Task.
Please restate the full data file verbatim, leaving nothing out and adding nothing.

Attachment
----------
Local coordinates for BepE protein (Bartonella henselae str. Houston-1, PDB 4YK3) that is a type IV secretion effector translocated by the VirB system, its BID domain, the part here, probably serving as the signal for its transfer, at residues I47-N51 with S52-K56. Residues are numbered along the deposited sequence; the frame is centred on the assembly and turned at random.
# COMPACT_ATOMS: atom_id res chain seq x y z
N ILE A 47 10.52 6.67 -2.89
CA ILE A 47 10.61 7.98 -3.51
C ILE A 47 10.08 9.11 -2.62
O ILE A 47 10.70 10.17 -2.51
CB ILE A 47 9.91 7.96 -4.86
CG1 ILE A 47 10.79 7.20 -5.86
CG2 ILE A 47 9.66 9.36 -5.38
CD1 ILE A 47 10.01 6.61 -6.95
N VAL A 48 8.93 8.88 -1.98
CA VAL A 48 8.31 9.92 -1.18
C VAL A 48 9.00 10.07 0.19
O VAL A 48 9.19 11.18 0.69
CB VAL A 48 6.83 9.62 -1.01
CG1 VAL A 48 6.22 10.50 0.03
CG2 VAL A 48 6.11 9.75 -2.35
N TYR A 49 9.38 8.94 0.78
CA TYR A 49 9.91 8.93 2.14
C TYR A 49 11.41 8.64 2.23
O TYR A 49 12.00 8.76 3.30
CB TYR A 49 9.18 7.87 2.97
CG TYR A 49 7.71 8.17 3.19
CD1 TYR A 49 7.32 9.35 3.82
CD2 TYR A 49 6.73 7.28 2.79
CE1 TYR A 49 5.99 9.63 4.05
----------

Local coordinates for BepE protein (Bartonella henselae str. Houston-1, PDB 4YK3) that is a type IV secretion effector translocated by the VirB system, its BID domain, the part here, probably serving as the signal for its transfer, at residues I47-N51 with S52-K56. Residues are numbered along the deposited sequence; the frame is centred on the assembly and turned at random.
# COMPACT_ATOMS: atom_id res chain seq x y z
N ILE A 47 10.52 6.67 -2.89
CA ILE A 47 10.61 7.98 -3.51
C ILE A 47 10.08 9.11 -2.62
O ILE A 47 10.70 10.17 -2.51
CB ILE A 47 9.91 7.96 -4.86
CG1 ILE A 47 10.79 7.20 -5.86
CG2 ILE A 47 9.66 9.36 -5.38
CD1 ILE A 47 10.01 6.61 -6.95
N VAL A 48 8.93 8.88 -1.98
CA VAL A 48 8.31 9.92 -1.18
C VAL A 48 9.00 10.07 0.19
O VAL A 48 9.19 11.18 0.69
CB VAL A 48 6.83 9.62 -1.01
CG1 VAL A 48 6.22 10.50 0.03
CG2 VAL A 48 6.11 9.75 -2.35
N TYR A 49 9.38 8.94 0.78
CA TYR A 49 9.91 8.93 2.14
C TYR A 49 11.41 8.64 2.23
O TYR A 49 12.00 8.76 3.30
CB TYR A 49 9.18 7.87 2.97
CG TYR A 49 7.71 8.17 3.19
CD1 TYR A 49 7.32 9.35 3.82
CD2 TYR A 49 6.73 7.28 2.79
CE1 TYR A 49 5.99 9.63 4.05